A New York court has found that Donald Trump is liable for operating a for-profit institution without proper licensing, Reuters reported. A New York State Supreme Court justice ruled that the real estate entrepreneur had ignored notifications from state officials in 2005 that he needed to register his investment "school" -- known until 2010 as Trump University -- with state officials. A lawyer for Trump said the ruling was mistaken but predicted Trump would ultimately be required to pay little in the way of damages.

 

October 17, 2014

Blackboard will stop supporting the learning management system Angel, which the company acquired in 2009, on Oct. 15, 2016, according to Pennsylvania State University. Blackboard had plans to drop support for Angel in October 2014, but chose in early 2012 to extend support indefinitely. The move means many of the colleges and universities that put plans to upgrade their learning management systems on ice will likely be looking for a new provider. George Kroner, who tracks LMS usage on the Edutechnica blog, estimated about 180 institutions still use Angel.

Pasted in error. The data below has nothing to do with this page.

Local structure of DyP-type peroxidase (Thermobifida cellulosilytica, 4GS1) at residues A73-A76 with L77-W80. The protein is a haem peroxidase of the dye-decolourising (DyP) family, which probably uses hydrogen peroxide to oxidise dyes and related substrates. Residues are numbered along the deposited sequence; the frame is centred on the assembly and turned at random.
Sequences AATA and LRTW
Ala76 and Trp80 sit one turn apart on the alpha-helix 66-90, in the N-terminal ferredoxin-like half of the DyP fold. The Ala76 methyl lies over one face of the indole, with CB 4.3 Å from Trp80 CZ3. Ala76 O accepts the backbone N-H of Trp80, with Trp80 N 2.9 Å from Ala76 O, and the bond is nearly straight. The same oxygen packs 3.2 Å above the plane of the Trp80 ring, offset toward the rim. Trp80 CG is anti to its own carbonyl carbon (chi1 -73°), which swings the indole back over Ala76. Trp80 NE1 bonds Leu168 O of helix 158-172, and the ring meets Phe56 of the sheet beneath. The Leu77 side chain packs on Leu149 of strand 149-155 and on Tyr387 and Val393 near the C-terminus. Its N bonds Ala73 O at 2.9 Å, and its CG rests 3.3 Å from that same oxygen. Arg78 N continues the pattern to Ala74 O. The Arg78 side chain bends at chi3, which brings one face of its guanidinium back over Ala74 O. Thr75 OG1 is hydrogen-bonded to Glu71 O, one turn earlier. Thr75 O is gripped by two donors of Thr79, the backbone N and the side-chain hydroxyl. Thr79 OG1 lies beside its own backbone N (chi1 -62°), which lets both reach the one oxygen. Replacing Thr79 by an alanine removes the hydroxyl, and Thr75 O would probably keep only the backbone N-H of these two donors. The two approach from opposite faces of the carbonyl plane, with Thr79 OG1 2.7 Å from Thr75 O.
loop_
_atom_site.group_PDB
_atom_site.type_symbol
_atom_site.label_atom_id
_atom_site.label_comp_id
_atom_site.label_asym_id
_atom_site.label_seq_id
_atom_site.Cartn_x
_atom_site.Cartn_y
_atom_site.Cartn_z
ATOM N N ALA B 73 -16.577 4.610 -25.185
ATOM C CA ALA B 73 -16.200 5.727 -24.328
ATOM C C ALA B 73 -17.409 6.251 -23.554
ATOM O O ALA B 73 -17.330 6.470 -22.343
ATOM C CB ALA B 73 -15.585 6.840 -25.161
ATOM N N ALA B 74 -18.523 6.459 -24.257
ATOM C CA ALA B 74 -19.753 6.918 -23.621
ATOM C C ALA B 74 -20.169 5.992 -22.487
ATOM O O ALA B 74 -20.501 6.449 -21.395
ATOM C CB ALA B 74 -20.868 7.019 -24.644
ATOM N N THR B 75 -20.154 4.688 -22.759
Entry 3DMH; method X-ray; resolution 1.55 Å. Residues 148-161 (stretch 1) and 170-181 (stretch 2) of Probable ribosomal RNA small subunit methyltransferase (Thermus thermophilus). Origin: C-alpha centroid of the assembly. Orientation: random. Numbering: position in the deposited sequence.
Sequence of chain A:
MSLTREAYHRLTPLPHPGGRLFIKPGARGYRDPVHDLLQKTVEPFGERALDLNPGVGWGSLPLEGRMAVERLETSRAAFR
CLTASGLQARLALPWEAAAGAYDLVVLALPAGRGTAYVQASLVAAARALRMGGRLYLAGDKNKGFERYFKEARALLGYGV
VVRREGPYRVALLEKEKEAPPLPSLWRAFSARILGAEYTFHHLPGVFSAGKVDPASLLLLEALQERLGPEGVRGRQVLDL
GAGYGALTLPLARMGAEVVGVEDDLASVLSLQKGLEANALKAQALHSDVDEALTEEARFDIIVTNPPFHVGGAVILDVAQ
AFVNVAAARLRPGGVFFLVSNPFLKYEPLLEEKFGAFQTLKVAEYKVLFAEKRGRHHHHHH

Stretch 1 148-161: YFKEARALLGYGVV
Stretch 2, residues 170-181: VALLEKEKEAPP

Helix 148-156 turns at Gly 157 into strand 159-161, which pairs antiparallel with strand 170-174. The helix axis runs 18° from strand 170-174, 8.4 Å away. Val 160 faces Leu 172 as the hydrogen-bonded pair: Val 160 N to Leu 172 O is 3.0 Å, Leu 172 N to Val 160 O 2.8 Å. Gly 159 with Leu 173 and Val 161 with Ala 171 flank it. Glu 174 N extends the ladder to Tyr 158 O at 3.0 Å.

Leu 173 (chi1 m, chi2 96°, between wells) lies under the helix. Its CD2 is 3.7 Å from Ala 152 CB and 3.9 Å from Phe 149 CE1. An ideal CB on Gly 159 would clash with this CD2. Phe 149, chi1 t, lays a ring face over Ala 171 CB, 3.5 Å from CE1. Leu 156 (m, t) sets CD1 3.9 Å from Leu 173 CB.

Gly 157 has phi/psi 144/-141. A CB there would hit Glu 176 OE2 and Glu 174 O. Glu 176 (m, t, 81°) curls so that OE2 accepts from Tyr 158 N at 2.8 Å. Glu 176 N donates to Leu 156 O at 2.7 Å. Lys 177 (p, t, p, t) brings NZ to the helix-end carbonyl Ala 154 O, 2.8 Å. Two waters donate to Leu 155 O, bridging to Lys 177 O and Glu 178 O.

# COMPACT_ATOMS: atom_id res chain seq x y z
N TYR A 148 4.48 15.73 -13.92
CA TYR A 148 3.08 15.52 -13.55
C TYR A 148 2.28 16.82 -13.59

October 17, 2014

Two American journalism professors were briefly detained in Russia on Thursday for allegedly lacking the proper visas to conduct educational workshops, according to reports on the Boston University and New England Center for Investigative Reporting websites.

Joe Bergantino, a clinical professor of journalism at BU and director of the BU-based investigative reporting center, and Randy Covington, a journalism professor at the University of South Carolina, were conducting a training with 14 Russian journalists in St. Petersburg before being detained and taken to district court, where a judge found them guilty of visa violations. The professors were in Russia through a U.S. Department of State media training grant and reportedly were using the type of visa recommended by the State Department for this type of work. They are not allowed to continue teaching but can return to the United States as scheduled.